Dr Anda Jansone’s contribution to the development of children’s palliative care in Latvia was recognised at the 115th birthday of the Children’s University Hospital on 11 October. At this event the Children’s Hospital gave out awards to those who have contributed to the investment in children’s health. Dr Anda Jansone received the highest award, the A. Priedkalna award, for her very significant contribution to the development of children’s palliative care at the Children’s University Hospital and in Latvia.
The A. Priedkalna award was established in 2004 in honour of the outstanding work of Andrejs Priedkalns in the development of the Children’s Hospital, as well as to recognise and honour employees and supporters of the hospital for their contribution to its development.
In a serendipitous coincidence the prize was given out on World Hospice and Palliative Care Day.
On receiving the award Dr Anda Jansone said, “The award is welcome recognition for the whole of children’s palliative care in Latvia.”
More about Dr Jansone
Dr. Anda Jansone has worked at Children’s University Hospital since 1988. She says that in 1997 Latvians were not very aware of the concept of palliative care. Thanks to a partnership programme between St. Louis BJC Health System (USA) and several healthcare institutions in Riga between 1996 and 1999, a social worker and Dr Jansone were invited for training in St. Louis. It was a chance to see children’s palliative care in practice and the home care model that is prevalent in the USA.
Despite many challenges under Dr Jansone’s leadership the first children’s palliative care team was set up in Children’s University Hospital in 1998. Initially the team provided consultations to the patients in the hospital while at the same time they improved their knowledge and professional experience in the field of palliative care.
In 2000 the team began to provide palliative home care, initially on a voluntary basis without remuneration. The team cared for five families which to some extent was to evaluate weather the team was capable of carrying out this task and whether their knowledge and skills were sufficient. It was also a test to see if the families would accept the holistic home service model.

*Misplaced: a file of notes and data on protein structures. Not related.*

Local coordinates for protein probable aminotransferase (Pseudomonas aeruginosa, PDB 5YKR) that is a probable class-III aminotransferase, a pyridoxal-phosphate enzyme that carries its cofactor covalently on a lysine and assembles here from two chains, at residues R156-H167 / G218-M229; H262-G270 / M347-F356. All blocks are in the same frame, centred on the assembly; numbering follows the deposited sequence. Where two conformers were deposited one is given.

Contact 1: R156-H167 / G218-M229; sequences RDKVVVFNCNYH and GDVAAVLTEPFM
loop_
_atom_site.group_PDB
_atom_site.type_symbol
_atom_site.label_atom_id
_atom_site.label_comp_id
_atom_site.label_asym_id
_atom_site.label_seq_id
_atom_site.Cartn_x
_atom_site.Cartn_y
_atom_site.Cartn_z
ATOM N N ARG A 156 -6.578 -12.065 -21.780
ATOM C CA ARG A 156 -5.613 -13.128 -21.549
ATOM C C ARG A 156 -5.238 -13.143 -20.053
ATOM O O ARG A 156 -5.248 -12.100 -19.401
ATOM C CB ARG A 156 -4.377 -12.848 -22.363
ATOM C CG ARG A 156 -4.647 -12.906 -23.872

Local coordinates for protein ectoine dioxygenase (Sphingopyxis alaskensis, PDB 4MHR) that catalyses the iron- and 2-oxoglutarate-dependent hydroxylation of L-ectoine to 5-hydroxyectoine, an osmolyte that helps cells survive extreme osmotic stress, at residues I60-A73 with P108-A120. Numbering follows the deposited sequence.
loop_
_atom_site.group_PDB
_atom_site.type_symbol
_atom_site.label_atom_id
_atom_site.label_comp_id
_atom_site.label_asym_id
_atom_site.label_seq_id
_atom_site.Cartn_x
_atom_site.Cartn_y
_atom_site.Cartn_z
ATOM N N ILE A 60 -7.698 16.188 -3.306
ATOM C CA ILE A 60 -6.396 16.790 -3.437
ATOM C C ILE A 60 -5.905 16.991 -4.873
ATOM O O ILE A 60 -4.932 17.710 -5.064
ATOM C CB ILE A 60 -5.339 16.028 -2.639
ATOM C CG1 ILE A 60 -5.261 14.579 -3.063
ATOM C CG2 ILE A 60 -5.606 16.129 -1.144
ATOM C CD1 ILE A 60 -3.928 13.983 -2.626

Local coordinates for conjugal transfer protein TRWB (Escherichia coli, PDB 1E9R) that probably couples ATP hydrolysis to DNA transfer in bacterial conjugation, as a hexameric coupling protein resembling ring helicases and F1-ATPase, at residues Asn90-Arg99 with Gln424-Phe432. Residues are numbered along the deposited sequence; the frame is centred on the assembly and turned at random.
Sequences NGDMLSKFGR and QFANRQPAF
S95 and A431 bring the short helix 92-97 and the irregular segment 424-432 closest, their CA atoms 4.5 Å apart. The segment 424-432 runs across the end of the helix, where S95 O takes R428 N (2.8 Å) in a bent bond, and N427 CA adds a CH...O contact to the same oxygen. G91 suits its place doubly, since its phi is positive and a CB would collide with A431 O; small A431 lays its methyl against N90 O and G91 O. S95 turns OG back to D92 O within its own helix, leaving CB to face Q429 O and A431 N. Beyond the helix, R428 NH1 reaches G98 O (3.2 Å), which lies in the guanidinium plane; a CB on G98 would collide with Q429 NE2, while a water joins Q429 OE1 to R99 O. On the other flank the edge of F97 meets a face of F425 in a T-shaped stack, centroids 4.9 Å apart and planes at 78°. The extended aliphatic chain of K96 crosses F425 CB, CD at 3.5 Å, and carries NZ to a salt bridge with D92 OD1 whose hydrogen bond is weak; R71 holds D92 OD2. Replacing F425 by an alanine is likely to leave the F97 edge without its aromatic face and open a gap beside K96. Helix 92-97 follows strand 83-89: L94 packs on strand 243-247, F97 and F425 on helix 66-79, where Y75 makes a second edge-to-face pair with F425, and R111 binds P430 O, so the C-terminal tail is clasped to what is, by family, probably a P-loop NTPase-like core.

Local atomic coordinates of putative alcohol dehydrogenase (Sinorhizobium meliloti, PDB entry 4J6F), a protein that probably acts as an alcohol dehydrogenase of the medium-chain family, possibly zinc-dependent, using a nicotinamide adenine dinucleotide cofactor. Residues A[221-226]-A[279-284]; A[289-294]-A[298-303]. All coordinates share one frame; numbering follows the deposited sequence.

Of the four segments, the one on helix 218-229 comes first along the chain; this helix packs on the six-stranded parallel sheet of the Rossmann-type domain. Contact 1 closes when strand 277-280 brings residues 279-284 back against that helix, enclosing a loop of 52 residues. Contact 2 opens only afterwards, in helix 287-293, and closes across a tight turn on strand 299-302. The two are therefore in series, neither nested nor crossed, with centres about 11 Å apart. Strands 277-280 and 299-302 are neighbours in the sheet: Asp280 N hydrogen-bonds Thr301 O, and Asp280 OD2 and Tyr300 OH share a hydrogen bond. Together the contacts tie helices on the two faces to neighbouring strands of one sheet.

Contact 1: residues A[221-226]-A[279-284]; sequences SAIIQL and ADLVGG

Since 1998, Dr. Jansone has led the children’s palliative care service, worked on the recruitment and training of the team and organised the day to day running of the team. She also successfully managed to attract resources for the enhancement and development of the palliative care service. The number of the patients receiving their service has increased every year. In 2013, 157 patients and their family members received palliative care services at home.
Dr Jansone also implemented telemedicine to facilitate availability to patients and their families living in the outermost regions of the country. This technology complements and extends the existing service making it available 24/7. The palliative care team specialists are able to provide consultations to the patients and their family members at home, using a specially designed telemedicine internet platform.
With more than 20 scientific publications under her belt and a frequent speaker at national and international events, Dr Jansone is also involved in the design of legislative documents which aim to promote the development of palliative care services for children in all the regions of Latvia.
She has developed training programmes in children’s palliative care for mobile teams in the country, for medical doctors (Residency in Medicine) and for students at Riga Stradiņš University. She has carried out the training programme for mobile teams in Latvia and for nurses and doctors in Tbilisi, Georgia. Dr Jansone is also the author and co-author of several publications on children’s palliative care.